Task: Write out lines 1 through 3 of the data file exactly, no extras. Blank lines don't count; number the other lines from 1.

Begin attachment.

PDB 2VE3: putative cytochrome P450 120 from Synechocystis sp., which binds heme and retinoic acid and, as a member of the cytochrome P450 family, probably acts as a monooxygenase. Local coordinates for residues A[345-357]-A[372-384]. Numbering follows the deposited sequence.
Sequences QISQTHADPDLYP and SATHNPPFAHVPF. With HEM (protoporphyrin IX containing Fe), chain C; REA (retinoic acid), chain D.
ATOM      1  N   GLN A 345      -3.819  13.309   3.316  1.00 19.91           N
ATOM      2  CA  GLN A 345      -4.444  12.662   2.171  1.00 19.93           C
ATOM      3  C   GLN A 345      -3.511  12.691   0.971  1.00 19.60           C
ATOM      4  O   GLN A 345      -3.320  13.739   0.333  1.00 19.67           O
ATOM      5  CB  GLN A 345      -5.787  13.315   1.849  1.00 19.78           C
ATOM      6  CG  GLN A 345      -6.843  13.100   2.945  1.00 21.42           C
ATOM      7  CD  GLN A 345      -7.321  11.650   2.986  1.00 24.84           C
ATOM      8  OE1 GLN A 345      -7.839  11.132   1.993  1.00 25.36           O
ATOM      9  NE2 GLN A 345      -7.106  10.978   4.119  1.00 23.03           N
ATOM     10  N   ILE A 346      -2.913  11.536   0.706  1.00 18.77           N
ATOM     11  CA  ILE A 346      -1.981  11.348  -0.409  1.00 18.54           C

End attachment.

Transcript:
PDB 2VE3: putative cytochrome P450 120 from Synechocystis sp., which binds heme and retinoic acid and, as a member of the cytochrome P450 family, probably acts as a monooxygenase. Local coordinates for residues A[345-357]-A[372-384]. Numbering follows the deposited sequence.
Sequences QISQTHADPDLYP and SATHNPPFAHVPF. With HEM (protoporphyrin IX containing Fe), chain C; REA (retinoic acid), chain D.
ATOM      1  N   GLN A 345      -3.819  13.309   3.316  1.00 19.91           N